Shunning and Suicide

Shunning, one of the most abusive practice of high-pressure groups, is often the most obvious sign that a group is abusive. It tears families and communities apart, forcing many to choose between their faith and their loved ones. Whether it is called Shunning, Disconnection, Ostracism, or De-FOOing, the harsh reality of alienation ensures that those who leave the group are cut off absolutely, often losing their entire community – friends, relatives, and their complete support system.

For one woman in Michigan who had left the Jehovah’s Witnesses, the strain of losing her community was too much, and, struggling under the weight of the shame her abusers had taught her to assume, she drowned the family dog and shot her husband and two adult children, before turning the gun on herself. According to family friends, Lauren Stuart and her husband had left the organization because their children wished to attend college – something the Jehovah’s Witnesses strongly discourage – and she wished to pursue a modeling career. Because she could no longer be a member of the group in good standing, former friends ignored her, looking the other way when seeing her in town, refusing to speak with her or acknowledge her presence. In a small community, such treatment can make life intolerable, and although the Jehovah’s Witnesses have claimed in court that shunning is a “personal choice” and never absolute, their own internal convention videos show a harsh reality, where parents are coached to ignore their own children if they are disfellowshipped.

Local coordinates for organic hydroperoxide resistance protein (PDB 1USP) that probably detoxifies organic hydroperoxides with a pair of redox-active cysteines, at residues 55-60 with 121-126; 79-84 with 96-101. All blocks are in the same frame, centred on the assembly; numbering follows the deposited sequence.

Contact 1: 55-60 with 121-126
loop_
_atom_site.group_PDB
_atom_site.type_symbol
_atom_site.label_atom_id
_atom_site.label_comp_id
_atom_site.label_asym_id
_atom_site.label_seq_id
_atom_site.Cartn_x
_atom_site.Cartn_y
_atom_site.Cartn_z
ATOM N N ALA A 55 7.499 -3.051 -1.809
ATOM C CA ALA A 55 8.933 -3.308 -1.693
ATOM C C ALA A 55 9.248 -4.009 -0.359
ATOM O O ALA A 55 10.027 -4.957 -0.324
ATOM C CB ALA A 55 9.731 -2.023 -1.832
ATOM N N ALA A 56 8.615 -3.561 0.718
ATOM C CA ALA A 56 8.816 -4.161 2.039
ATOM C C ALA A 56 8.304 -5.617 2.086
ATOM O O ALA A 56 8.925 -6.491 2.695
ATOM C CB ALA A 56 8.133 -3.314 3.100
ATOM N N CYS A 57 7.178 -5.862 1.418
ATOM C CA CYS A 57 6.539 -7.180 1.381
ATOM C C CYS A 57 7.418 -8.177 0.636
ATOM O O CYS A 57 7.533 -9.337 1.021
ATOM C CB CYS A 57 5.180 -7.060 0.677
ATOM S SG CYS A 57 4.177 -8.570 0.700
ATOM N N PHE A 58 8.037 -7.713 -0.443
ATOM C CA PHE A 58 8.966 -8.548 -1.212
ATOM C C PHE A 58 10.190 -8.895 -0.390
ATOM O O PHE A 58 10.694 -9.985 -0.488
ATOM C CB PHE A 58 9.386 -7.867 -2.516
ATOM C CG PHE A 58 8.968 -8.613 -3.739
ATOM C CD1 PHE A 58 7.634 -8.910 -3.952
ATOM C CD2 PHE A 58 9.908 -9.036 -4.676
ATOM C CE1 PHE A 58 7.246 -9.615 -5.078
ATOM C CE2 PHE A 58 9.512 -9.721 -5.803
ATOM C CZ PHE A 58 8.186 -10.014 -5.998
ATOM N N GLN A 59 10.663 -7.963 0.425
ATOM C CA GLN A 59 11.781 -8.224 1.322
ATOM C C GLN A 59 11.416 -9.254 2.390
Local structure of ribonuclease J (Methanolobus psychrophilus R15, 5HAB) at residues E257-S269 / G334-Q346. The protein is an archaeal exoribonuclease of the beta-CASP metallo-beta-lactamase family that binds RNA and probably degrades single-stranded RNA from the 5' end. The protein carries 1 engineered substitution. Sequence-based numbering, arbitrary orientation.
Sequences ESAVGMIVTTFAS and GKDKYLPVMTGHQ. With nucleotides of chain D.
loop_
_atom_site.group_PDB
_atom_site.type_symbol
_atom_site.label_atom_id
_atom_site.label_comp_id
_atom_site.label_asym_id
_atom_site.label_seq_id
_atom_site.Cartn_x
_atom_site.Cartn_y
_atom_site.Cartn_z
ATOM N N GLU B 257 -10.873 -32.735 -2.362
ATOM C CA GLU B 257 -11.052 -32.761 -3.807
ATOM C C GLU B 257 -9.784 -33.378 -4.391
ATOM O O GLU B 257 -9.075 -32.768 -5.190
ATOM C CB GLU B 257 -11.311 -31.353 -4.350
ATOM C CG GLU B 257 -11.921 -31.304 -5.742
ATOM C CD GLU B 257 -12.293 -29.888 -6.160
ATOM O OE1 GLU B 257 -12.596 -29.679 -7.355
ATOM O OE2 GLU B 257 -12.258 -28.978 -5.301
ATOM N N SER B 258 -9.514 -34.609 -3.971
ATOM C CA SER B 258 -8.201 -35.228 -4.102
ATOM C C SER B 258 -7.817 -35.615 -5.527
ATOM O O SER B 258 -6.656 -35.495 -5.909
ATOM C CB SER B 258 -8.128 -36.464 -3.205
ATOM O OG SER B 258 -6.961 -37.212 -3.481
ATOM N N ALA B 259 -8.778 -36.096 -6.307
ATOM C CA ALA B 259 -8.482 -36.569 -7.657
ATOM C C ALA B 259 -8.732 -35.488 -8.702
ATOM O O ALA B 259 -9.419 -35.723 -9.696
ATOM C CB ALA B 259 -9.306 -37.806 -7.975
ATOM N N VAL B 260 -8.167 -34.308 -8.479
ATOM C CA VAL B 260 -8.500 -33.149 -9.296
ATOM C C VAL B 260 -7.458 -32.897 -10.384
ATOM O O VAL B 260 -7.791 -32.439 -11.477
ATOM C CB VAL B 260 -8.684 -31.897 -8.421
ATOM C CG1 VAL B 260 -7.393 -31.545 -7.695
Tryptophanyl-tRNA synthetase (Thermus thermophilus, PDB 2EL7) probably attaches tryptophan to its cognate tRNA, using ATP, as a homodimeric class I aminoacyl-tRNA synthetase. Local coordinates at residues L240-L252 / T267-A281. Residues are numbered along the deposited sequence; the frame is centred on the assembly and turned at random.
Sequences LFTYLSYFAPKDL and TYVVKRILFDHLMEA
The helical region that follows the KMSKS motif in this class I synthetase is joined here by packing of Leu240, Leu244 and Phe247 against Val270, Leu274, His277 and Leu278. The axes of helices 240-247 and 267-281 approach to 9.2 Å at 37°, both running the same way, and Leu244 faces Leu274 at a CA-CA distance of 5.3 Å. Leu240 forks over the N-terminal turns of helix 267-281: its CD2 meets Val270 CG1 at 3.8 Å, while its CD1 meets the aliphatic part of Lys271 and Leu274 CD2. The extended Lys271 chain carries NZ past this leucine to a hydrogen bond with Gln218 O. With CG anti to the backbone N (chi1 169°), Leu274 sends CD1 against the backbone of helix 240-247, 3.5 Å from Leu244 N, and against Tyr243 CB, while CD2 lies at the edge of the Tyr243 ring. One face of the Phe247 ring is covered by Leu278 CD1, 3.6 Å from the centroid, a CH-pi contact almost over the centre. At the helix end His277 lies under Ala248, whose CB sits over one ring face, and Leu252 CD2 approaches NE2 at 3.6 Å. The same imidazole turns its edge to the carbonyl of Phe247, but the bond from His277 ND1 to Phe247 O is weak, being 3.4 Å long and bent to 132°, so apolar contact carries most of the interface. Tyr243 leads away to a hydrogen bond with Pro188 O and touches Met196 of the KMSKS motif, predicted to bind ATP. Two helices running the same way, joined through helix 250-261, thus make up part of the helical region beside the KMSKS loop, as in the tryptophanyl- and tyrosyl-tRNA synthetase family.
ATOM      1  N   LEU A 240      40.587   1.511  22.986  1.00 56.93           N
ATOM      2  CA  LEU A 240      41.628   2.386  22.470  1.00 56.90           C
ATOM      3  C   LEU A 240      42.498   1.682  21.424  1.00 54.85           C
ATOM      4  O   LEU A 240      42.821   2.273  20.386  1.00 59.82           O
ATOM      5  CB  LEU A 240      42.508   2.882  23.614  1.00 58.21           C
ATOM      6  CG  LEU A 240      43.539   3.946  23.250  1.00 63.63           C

Read more here: Open Minds Foundation

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